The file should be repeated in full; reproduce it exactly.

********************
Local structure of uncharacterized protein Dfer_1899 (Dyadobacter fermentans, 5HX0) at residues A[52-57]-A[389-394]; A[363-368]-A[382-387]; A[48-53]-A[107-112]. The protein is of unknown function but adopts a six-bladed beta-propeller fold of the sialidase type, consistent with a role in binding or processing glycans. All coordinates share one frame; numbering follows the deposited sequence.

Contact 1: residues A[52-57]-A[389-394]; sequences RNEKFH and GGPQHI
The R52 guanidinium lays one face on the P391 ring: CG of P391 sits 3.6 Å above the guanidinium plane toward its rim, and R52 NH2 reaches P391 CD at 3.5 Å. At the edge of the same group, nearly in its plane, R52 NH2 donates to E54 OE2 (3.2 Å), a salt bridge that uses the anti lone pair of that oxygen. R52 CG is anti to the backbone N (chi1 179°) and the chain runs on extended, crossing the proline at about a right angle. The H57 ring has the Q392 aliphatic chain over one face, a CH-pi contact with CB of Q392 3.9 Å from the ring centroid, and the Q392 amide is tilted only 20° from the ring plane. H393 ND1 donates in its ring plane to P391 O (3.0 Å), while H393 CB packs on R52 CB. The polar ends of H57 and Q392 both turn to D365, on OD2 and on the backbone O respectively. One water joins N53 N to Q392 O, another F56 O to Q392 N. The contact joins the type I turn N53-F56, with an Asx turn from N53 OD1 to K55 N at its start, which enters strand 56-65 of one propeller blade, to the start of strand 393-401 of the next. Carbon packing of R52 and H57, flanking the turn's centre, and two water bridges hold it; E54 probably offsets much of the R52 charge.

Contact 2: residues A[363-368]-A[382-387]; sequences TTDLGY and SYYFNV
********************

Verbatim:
Local structure of uncharacterized protein Dfer_1899 (Dyadobacter fermentans, 5HX0) at residues A[52-57]-A[389-394]; A[363-368]-A[382-387]; A[48-53]-A[107-112]. The protein is of unknown function but adopts a six-bladed beta-propeller fold of the sialidase type, consistent with a role in binding or processing glycans. All coordinates share one frame; numbering follows the deposited sequence.

Contact 1: residues A[52-57]-A[389-394]; sequences RNEKFH and GGPQHI
The R52 guanidinium lays one face on the P391 ring: CG of P391 sits 3.6 Å above the guanidinium plane toward its rim, and R52 NH2 reaches P391 CD at 3.5 Å. At the edge of the same group, nearly in its plane, R52 NH2 donates to E54 OE2 (3.2 Å), a salt bridge that uses the anti lone pair of that oxygen. R52 CG is anti to the backbone N (chi1 179°) and the chain runs on extended, crossing the proline at about a right angle. The H57 ring has the Q392 aliphatic chain over one face, a CH-pi contact with CB of Q392 3.9 Å from the ring centroid, and the Q392 amide is tilted only 20° from the ring plane. H393 ND1 donates in its ring plane to P391 O (3.0 Å), while H393 CB packs on R52 CB. The polar ends of H57 and Q392 both turn to D365, on OD2 and on the backbone O respectively. One water joins N53 N to Q392 O, another F56 O to Q392 N. The contact joins the type I turn N53-F56, with an Asx turn from N53 OD1 to K55 N at its start, which enters strand 56-65 of one propeller blade, to the start of strand 393-401 of the next. Carbon packing of R52 and H57, flanking the turn's centre, and two water bridges hold it; E54 probably offsets much of the R52 charge.

Contact 2: residues A[363-368]-A[382-387]; sequences TTDLGY and SYYFNV